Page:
Monday, December 18, 2006

Congress accelerates $1 billion in interop funds

Blog Editor Note: Congress continues its fleecing of the American taxpayer by allocating another $1 Billion of taxpayer money into this 700 MHz interop system fiasco. See the Monitoring Times website for more I have written on this golden fleece of the American taxpayer called, "700 MHz Interop."

Appears on the MRT website at (Dec 11, 2006 3:48 PM)

Written By Donny Jackson

Just hours before adjourning for the year, Congress approved a measure that calls for $1 billion in interoperability funds to be made available to public-safety agencies in 2007—probably a year earlier than the money would have been disbursed otherwise.

Introduced by Sen. Ted Stevens (R-Alaska) as an amendment to the Call Home Act passed Friday night, the measure means public-safety entities can apply for the $1 billion in interoperability funds soon instead of waiting until after the 700 MHz auction—the funding source—is completed. Currently, that auction is scheduled is scheduled to begin by January 2008, according to digital-television transition legislation passed early this year.

The National Telecommunications and Information Administration (NTIA) will continue to oversee allocation of these funds, but many questions remain, said Yucel Ors, legislative director for the Association of Public-Safety Communications Officials (APCO).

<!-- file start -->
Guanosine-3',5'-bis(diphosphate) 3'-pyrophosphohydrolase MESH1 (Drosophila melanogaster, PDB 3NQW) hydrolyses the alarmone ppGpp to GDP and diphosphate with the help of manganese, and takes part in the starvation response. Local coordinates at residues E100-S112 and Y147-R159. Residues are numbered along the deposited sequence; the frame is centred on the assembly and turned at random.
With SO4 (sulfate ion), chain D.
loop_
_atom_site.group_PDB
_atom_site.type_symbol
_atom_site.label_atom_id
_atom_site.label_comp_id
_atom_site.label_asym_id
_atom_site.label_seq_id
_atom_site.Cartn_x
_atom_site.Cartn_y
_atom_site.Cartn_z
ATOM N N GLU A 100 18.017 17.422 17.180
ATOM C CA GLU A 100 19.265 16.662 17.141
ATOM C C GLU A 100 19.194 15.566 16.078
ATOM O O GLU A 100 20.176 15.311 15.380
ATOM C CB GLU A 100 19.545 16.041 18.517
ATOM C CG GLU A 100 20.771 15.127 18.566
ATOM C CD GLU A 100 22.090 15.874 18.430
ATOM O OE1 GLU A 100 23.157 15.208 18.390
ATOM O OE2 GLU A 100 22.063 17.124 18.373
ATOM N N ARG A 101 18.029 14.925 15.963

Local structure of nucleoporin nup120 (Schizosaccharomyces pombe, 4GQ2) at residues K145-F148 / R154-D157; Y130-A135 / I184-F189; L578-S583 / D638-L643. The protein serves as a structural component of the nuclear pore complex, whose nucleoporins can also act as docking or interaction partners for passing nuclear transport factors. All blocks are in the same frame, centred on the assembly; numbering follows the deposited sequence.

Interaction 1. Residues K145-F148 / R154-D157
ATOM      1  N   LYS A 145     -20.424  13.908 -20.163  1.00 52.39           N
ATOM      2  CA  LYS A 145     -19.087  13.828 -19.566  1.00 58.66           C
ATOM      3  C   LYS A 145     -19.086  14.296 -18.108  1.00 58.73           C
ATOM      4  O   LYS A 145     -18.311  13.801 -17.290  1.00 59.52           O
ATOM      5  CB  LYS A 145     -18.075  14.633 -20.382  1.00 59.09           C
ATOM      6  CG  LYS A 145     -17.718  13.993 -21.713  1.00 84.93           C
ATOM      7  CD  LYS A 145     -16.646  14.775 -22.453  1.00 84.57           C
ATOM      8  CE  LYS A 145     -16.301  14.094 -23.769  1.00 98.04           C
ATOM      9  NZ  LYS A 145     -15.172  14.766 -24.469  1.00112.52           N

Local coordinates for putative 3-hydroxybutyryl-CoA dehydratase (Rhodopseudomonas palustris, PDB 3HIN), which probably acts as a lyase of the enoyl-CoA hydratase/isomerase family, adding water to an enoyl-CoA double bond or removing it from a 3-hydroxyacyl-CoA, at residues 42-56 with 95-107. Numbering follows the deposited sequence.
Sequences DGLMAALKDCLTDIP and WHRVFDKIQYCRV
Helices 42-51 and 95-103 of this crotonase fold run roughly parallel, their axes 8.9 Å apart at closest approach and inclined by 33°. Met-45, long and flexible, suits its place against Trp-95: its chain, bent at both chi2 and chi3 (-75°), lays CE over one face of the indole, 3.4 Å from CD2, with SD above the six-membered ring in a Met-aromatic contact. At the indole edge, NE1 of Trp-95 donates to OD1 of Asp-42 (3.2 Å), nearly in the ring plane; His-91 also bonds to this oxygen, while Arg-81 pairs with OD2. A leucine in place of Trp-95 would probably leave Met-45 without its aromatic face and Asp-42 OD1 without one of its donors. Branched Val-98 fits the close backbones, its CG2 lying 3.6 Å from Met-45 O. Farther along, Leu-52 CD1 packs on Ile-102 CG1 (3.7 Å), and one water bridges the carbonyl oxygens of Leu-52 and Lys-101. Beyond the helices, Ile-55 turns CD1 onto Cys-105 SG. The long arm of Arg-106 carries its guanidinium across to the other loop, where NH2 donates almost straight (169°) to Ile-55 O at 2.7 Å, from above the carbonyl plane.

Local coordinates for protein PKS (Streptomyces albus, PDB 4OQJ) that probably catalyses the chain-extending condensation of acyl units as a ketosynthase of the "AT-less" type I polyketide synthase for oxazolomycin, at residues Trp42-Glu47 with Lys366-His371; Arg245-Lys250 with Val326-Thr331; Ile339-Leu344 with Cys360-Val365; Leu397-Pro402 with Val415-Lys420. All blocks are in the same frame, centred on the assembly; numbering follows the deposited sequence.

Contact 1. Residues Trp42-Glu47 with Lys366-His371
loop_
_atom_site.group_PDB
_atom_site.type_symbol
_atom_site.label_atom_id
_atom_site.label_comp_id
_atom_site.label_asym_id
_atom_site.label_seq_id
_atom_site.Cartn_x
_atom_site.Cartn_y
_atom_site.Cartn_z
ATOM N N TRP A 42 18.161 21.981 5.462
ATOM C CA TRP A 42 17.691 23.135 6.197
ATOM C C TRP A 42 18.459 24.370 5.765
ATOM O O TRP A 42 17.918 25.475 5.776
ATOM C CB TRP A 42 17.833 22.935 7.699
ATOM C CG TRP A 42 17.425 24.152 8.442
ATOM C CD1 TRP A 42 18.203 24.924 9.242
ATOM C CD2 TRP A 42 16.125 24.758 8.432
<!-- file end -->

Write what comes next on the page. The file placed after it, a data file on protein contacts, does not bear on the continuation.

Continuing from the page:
“From the way I read the bill, they have to parcel it out by Sept. 30 [of 2007],” he said. “It has to be allocated, but who they allocate it to—and how it gets allocated—is still to be determined.”
Indeed, public-safety officials have suggested that the interoperability funds be allocated using existing Department of Homeland Security criteria and procedures. One condition attached to the funding measure is that the money be used to deploy systems that interoperate with the 700 MHz band that will be available nationwide after TV broadcasters vacate the airwaves in February 2009, Ors said.

“It has to be interoperable with 700 MHz,” Ors said. “It can be patched in, but it has to be interoperable with a 700 MHz system.”

While the Call Home Act—legislation designed primarily to ensure that U.S. troops deployed overseas can call home at reduced phone rates—was passed before Congress adjourned, many other legislative efforts pursued during the last year were not, including comprehensive telecom-reform legislation. A new Congress featuring a Democratic majority will convene in January.